How To Identify an Alcoholic

Alcoholism is Nothing New

Unsurprisingly, alcohol is the single most commonly abused substance in our country, perhaps even the world. Alcohol has been a part of every culture across the globe, consumed in celebrations, rituals, mourning, and everything in between. Unfortunately, it is also often consumed to excess and stories of alcoholism have been happening since the earliest days of history. Perhaps it didn’t have a name, but drinking too much is a common theme in many stories throughout the ages.

Despite what many people may believe, alcoholics are not restricted to homeless people drinking out of brown paper bags in dark, dirty alleys behind diners in the bad part of town or angry, abusive father figures. These are stereotypes perpetuated by television and movies but in reality, alcoholism can strike anyone, from any walk of life, regardless of age, gender, ethnicity, or class.

Identifying An Alcoholic

It’s important to note the distinction between an alcoholic and an alcohol abuser. The main difference is that an abuser has at least some ability to set a limit on their drinking, whereas an alcoholic does not. This does not mean alcohol abuse isn’t harmful, however.

There are several signs of alcohol abuse to watch for, one of which is drinking to de-stress or relax, which is how many drinking problems begin. Drinking in spite of physical danger, such as operating machinery, mixing alcohol with prescription drugs, or drinking and driving is another warning sign to watch for. Another telltale sign of alcohol abuse is habitual neglect of one’s responsibilities due to one’s drinking, such as skipping commitments because of hangovers, neglecting one’s children, problems at work, or flunking classes. Alcohol abuse can also lead to arrests due to fighting or drunk and disorderly conduct.

Alcoholism is the most extreme drinking problem and includes all the symptoms and signs of alcohol abuse but also includes physical dependence. A good indication of alcoholism is an inability to function without alcohol or a physical compulsion to drink. The first warning sign of alcoholism is building a tolerance to it. If it takes more and more alcohol to feel the same effects, that’s the tolerance that’s built up. The second sign, and a major red flag, is withdrawal symptoms. These can include headaches, insomnia, loss of appetite, fatigue, nausea, vomiting, sweating, irritability, depression, anxiety,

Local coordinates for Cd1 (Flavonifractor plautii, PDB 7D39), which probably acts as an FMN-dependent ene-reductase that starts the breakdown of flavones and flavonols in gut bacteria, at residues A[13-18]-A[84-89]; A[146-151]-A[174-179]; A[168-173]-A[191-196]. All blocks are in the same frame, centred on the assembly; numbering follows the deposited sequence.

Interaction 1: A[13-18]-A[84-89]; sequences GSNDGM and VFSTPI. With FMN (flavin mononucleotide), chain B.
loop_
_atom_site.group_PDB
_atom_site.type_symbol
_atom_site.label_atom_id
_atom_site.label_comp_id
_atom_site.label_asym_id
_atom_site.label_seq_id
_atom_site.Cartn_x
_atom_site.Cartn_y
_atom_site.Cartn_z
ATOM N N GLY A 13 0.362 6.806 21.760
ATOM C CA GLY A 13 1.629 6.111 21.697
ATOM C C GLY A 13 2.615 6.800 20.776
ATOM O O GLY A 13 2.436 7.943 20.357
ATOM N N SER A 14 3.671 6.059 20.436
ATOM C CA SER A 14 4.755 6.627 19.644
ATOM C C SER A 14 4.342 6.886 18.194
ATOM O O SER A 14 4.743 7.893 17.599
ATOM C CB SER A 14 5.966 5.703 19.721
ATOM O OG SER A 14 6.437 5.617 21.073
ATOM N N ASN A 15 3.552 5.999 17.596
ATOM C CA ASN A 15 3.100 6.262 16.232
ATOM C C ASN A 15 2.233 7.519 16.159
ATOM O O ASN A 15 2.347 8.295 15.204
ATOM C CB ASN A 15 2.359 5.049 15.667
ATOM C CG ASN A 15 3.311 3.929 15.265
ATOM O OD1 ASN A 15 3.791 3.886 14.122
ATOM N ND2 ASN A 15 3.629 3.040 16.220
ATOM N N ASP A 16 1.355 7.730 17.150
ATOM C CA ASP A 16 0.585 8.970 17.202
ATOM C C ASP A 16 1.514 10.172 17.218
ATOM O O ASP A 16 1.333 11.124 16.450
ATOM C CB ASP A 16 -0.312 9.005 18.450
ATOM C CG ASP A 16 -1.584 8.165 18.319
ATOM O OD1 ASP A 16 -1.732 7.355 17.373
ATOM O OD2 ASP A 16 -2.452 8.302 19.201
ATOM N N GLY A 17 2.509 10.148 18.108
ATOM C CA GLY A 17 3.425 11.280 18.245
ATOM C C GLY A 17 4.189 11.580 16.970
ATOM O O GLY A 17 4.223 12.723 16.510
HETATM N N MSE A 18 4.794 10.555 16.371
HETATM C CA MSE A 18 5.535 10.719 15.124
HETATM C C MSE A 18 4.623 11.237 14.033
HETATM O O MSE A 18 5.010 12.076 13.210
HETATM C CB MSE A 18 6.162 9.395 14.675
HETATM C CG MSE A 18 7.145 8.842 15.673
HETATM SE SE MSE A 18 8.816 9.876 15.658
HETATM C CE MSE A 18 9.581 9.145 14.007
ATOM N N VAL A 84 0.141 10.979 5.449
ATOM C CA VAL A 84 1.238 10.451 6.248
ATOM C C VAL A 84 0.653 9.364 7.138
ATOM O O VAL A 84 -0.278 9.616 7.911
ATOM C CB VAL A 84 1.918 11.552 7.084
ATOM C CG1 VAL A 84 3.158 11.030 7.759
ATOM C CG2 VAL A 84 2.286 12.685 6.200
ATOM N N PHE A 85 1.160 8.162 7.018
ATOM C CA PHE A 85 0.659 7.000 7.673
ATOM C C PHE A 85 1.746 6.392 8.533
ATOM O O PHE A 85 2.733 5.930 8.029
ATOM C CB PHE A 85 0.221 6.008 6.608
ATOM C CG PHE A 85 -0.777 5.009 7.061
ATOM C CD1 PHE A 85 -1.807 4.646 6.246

jumpiness, and uncontrollable shaking. If you need a drink in the morning just to calm the shakes, that’s withdrawal and it’s a major problem.

Common Myths About Drinking

There are several myths that surround alcoholism, often told by the abusers and those who try to shield them from the consequences of their addiction. One of the most commonly heard lines is that they can quit drinking any time they want to. Maybe they can, but more than likely, they can’t and they don’t want to. Telling themselves this lie, however, gives them the comforting illusion of control, regardless of the damage and evidence that they are anything but in control.

Another commonly heard myth is that an alcoholic’s drinking problem is their problem, that it doesn’t hurt anyone else, so people should just mind their own business. The decision to quit drinking is solely up to the alcoholic, yes, but the belief that it doesn’t hurt anyone else is a lie. The people closest to the alcoholic often suffer the most, almost as much as the alcoholic themselves.

Some people claim they can’t be alcoholics because they maintain their job, only drink wine or beer, or that they don’t drink every day. Alcoholism is defined by the effects of one’s drinking, not the type of alcohol they drink or the amount or frequency of their drinking. Being able to maintain a job just makes them a high-functioning alcoholic. Over time, however, the consequences of their drinking will eventually catch up to them, sometimes to devastating effect.

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